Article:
Moving on from failed similes, we discover that unfortunately the article started as it meant to proceed. We're told that the pale ale on screen isn't recognised by CAMRA as being real, "because Camden will sell it in kegs, rather than the casks CAMRA insists on". Oh dear. This sentence alone renders the name  of the Channel 4 News' Teams Twitter account ironic.

CAMRA's policy on real ale is not defined by container, and deliberately so. Camden should feel free to sell its beer in kegs, and that beer may well be real ale; if it isn't, then it isn't the keg that's the problem, it's the lack of secondary fermentation in that keg, or the CO2 and/or nitrogen applied at the point of dispense.

We're then introduced to Jasper Cuppaidge, who opens with, "If their campaign is for real ale, then surely it should be a lot more broader [sic]". I'll leave finding the flaw with this assertion as an exercise for the reader.

Jasper goes on to ask why brewers can't make a "decent lager, keg or bottled beer". The cheap shot would be to echo the question. "I don't know Jasper, why can't you make a decent lager, keg, or bottled beer?" But I'm above that. Just.

The more mature answer is that CAMRA aren't stopping anyone, and all of the above can be "real ale"*. Harviestoun make a wonderful "real" lager, Schiehallion. The organisers of GBBF were willing to have Brewdog beers in kegs. CAMRA actively promote real ale in a bottle. Heck, even Cobra produce a beer that as far as I can tell ticks both the "lager" and "bottled" boxes, and would be considered real ale.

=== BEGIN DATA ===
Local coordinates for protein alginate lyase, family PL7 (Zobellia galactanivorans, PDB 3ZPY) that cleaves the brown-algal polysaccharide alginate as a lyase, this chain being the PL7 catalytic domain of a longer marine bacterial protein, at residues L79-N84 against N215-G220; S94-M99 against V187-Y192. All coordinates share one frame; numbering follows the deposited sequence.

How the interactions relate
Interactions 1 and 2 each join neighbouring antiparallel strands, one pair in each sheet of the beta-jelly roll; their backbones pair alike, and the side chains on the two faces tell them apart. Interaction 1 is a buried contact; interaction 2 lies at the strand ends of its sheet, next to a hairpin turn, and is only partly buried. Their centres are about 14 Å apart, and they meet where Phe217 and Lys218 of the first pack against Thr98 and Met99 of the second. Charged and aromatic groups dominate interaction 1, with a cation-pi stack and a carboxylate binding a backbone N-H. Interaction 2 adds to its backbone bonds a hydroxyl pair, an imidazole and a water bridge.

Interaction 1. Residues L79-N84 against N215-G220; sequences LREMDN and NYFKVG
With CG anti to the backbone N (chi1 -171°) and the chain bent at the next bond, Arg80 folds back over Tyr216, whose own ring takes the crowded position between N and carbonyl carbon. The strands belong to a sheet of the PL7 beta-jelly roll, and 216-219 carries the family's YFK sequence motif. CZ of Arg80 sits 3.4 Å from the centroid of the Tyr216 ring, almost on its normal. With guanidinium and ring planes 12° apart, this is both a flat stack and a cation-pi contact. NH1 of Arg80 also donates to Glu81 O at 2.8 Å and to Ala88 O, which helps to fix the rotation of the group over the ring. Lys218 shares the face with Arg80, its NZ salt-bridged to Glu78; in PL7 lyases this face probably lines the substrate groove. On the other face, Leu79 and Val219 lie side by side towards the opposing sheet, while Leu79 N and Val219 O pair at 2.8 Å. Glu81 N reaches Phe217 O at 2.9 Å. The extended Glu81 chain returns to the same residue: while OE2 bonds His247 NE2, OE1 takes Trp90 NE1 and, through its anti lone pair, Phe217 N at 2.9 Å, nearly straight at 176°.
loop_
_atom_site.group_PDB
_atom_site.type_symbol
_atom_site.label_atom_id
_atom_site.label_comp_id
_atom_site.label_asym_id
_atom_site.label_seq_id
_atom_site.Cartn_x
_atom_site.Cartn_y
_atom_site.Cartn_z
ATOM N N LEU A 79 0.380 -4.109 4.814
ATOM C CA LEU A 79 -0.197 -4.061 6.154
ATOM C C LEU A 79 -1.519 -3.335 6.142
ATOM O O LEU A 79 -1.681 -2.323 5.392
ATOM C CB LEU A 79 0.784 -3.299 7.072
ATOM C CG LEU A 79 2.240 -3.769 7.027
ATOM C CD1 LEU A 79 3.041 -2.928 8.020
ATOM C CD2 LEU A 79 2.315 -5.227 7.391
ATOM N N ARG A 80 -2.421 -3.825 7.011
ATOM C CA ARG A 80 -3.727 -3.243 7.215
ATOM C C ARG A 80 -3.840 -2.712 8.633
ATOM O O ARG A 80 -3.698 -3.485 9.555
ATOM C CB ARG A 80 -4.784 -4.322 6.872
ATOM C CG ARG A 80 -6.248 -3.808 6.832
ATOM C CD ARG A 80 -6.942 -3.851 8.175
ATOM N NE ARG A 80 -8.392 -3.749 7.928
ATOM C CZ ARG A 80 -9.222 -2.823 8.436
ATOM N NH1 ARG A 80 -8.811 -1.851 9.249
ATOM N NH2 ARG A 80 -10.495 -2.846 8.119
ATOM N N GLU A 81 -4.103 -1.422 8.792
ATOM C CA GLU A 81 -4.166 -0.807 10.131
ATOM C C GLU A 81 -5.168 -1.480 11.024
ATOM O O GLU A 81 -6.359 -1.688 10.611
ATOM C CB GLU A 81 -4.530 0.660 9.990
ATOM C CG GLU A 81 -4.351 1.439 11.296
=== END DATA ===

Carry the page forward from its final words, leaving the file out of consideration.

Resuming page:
It's deeply frustrating and upsetting to see people working in the industry display such an ignorance** of the matters at hand, and especially for them to hone that ignorance into a weapon with which to attack the largest consumer body in the industry, a body without which there's a strong chance the industry they work in would be a mere shadow of its current self.

It would have been nice to get through another blog entry without BrewDog, but the next interviewee is James Watt, who obfuscates in trademark style. I urge you to watch the clip to get the full soap-box experience, transcribing the quote to text robs it of its preachy tone.

"they're imposing distinctions which no longer apply. They can get real ale in a keg which they refuse to embrace but the production method is exactly the same as the cask ale, it's just the method of dispense is different."
Once again, there's misrepresentation of CAMRA's position. If the beer in the keg is real ale, then CAMRA do embrace it. BrewDog's appearance at GBBF would have depended on it being so (had the problem of container size been resolved, and had the brewery paid their fees).